This paper questions the extent to which the (arguable) end of the liberal humanitarian order
is something to be mourned. Suggesting that current laments for the decline of humanitarianism
reflect a Eurocentric worldview, it calls for a fundamental revision of the assumptions
informing humanitarian scholarship. Decoloniality and anti-colonialism should be taken
seriously so as to not reproduce the same by a different name after the end of the liberal
The study of European Union relations with Mercosur
Arantza Gomez Arana
control of the Brazilian government. In contrast, Spain modelled the universities in Latin America to resemble the organization of Spanish universities. More specifically, the royal universities replicated the Spanish University
of Salamanca, whilst the religious universities were modelled on the Spanish
University of Alcala. Thus, according to Murilo de Carvalho, the ‘twentythree universities were scattered in what eventually would become thirteen
different countries’ (1987: 56). The influence of Spain and Portugal also
continued in other ways following de-colonialization
variously named as “trans-modernity,” “border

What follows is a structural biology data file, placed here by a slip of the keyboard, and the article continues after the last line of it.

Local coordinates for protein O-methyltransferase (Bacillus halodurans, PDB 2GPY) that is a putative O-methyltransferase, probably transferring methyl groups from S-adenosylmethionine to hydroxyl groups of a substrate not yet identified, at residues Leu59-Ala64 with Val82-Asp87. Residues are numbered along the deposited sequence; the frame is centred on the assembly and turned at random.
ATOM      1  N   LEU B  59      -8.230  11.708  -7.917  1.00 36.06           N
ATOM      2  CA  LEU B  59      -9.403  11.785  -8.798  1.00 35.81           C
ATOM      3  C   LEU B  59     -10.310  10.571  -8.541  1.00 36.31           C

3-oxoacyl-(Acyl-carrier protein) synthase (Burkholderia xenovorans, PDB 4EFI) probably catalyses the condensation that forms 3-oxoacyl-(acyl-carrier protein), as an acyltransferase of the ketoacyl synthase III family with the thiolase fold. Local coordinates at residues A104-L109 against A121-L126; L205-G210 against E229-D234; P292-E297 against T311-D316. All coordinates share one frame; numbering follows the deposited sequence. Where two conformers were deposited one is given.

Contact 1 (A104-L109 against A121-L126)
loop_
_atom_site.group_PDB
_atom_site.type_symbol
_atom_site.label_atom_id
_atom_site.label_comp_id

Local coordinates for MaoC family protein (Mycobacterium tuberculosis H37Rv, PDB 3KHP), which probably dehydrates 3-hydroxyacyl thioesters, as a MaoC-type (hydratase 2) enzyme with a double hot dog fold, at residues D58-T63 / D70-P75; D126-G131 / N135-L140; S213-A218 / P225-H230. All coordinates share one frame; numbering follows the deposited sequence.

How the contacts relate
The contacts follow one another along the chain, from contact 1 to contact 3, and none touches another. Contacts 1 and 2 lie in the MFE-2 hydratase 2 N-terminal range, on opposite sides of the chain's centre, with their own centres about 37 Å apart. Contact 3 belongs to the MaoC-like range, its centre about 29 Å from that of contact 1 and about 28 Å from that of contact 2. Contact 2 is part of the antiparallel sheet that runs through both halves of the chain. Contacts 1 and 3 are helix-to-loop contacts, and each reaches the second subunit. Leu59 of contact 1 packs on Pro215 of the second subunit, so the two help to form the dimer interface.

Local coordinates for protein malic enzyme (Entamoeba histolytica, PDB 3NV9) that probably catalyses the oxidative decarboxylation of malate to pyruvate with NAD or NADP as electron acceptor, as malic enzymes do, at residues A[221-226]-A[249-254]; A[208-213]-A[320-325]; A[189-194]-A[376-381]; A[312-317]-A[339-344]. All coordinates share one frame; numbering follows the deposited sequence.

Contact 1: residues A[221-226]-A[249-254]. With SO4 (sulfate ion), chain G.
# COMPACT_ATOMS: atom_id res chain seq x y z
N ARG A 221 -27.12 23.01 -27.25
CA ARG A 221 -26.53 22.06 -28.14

knowledge,” and “de-colonial perspectives.” 50 At the same time,
these ethically segregated entities continue to enact, within a shared
historical stage, a principled drama, an endless clash between good and
bad, virtue and evil, morality and immorality.
Moreover, while Dussel’s original claims concerned
a supersession of phenomenology by an ethically oriented
Jack Goody and de-colonial historians. Integration of pre-modern global connections remains as yet more the domain of world history and economic history
than civilisational analysis (Inglis, 2010), a matter of great challenge to the latter.
How could comparative and historical sociology offer more to a reconstruction of connected early modernities? Arnason’s entreaty to civilisational
analysis to emphasise agency and the historical and dynamic nature of civilisations itself foregrounds the entanglements of civilisations (Knöbl, 2006a).
Nelson and Arnason